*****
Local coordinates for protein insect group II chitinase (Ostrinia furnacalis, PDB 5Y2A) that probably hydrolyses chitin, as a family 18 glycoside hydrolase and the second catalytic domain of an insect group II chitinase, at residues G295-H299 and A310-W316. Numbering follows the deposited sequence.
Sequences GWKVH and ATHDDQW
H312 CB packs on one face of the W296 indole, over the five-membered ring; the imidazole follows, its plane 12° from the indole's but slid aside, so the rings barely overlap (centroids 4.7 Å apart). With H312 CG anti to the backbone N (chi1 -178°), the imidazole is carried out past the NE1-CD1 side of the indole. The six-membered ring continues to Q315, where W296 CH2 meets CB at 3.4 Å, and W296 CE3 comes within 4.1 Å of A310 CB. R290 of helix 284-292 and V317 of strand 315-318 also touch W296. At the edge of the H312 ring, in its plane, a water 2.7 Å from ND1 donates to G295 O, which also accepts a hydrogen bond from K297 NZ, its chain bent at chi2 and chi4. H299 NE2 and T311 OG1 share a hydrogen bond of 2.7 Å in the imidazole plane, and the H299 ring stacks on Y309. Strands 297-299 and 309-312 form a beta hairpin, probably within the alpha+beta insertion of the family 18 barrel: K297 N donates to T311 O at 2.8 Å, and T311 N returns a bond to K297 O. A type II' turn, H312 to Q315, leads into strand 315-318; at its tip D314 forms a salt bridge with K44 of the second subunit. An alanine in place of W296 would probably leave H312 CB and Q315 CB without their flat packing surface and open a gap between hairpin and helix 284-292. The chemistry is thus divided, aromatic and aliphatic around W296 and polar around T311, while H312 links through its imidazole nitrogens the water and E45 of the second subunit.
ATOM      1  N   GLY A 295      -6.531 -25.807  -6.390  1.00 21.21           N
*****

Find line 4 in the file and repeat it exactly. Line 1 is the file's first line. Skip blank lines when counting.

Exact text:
ATOM      1  N   GLY A 295      -6.531 -25.807  -6.390  1.00 21.21           N